Many people are unaware about how many different qualifications are available, across several industries and sectors, which provide jobseekers with just as much knowledge as university degrees do. This means that you can basically just skip university altogether. 

In simple words, industry qualifications are similar to university degrees, with the only difference being that they are primarily focused on practical skills. They concentrate on work-based learning and putting all the knowledge and theory taught throughout the course into practice, equipping students with the necessary knowledge and skills to excel in their chosen careers. 

University degrees on the other hand tend to be a lot more theory-based, relying heavily on students’ academic capabilities in order to succeed.

You can choose to study industry qualifications, oftentimes at college, on a full-time or part-time basis. However if you are in full-time employment or have other personal commitments that don’t allow you to dedicate so much time to your studies, you can always study such qualifications completely online, flexibly and remotely, working them around your schedule. 

As you can imagine, the type of qualification you study is fully dependent on the industry you wish to kickstart your career in. Most industries have an accreditation body responsible for maintaining and regulating quality and standards, as well as issuing recognised, industry-specific qualifications. 

You should also note that each accreditation body will have different levels of qualifications, depending on what stage of your career you’re at, from entry-level qualifications all the way through to senior management level.

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4) Higher National Diploma 

If you’re still interested in gaining a higher education diploma, but the thought of university study-intensity causes you anxiety, then perhaps a Higher National Diploma is the right choice for you. 

Higher National Diploma assignments have been designed specifically for the professional world, therefore, they’re valued by employers and are perfect for those looking for a more practical experience with their studies.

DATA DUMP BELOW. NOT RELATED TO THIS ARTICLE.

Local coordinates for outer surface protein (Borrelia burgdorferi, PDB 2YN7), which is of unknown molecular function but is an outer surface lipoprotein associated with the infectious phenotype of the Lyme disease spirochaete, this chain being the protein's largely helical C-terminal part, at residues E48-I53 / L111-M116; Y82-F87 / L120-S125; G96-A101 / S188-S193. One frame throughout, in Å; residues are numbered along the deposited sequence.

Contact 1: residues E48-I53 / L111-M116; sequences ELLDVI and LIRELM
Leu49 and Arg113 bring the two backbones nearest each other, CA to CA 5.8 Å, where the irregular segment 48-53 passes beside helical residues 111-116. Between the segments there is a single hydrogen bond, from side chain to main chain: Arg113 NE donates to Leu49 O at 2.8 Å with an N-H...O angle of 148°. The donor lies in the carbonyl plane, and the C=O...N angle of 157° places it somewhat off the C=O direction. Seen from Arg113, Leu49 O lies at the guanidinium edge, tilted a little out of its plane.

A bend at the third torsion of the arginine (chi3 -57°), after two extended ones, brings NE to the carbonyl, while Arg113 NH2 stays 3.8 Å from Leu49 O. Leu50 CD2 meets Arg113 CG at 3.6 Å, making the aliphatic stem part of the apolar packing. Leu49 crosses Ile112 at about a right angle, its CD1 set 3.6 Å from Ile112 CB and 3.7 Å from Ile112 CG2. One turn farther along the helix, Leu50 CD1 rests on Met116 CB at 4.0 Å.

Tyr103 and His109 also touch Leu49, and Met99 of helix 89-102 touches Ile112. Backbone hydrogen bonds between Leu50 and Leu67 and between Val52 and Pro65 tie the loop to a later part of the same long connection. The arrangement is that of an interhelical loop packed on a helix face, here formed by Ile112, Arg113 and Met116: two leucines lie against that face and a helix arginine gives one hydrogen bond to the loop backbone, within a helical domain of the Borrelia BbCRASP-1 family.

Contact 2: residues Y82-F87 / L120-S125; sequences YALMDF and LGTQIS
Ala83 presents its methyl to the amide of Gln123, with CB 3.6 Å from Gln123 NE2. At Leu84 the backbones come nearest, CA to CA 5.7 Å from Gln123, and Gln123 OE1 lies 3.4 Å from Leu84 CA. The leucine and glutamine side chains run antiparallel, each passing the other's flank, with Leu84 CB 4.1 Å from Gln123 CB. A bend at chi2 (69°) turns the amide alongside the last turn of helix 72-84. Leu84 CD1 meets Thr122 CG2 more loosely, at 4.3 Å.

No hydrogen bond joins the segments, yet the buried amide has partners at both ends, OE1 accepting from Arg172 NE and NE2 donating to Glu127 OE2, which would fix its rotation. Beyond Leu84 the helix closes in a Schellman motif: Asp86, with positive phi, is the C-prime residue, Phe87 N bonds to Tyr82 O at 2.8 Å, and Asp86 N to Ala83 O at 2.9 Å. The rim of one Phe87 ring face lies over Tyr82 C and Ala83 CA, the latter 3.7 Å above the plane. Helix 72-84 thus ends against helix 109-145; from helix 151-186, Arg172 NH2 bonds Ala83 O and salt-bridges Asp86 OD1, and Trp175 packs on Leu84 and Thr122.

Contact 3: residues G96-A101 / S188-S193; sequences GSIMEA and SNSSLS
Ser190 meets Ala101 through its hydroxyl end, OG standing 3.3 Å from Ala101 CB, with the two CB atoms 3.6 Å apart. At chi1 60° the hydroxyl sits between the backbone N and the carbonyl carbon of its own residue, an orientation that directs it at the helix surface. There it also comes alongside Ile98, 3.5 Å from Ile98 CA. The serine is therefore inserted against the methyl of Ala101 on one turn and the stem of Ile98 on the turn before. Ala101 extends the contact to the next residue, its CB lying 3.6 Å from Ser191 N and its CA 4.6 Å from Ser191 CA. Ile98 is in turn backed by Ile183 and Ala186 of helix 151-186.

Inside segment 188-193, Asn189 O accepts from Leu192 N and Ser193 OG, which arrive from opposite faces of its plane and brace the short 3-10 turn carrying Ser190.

It’s a level 5 qualification worth 240 credits, which translate to two thirds of a standard, full-length, undergraduate university degree. Therefore, people who have completed their A Levels or equivalent can embark on their Higher National Diploma studies. 

The diploma can take anywhere between 2 years, studying full-time, or 4 years, studying part-time, to complete and is equivalent to the first 2 years of university. Higher National Diploma subjects include:

  • Agriculture
  • Computing & IT
  • Construction & civil engineering 
  • Engineering
  • Health & social care
  • Business management
  • Sport & exercise sciences
  • Performing arts
  • Retail & distribution
  • Hospitality management.
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5) Take a Gap Year

Coming out of school, everyone feels immense pressure to have already figured out what career they want to follow and sign up for a university course. However, it’s so important to really take your time to figure out your next steps. This is your chance to discover yourself and your strengths, and weigh out your options, so by no means rush to get into university. 

Perhaps a gap year is exactly what you need!

Take the opportunity to go travelling and explore new cultures, get a job and save some money while gaining valuable work experience or just take some time to look after your health and wellbeing. A gap year is the perfect opportunity to give yourself a breather and allow yourself to grow and develop as an individual, outwith an education. 

As we’ve mentioned, university is an expensive investment, so one thing you don’t want to do is regret your decision of enrolling on a university course, when it’s already too late. 

Now you may be worried that taking a gap year may look bad on your CV. As long as you do something productive with it, it can help you display an additional skill or experience you may have gained during that time, which will in fact benefit you.  


Enrol on a 100% online, industry-accredited qualification and start developing the career you’ve always dreamed of.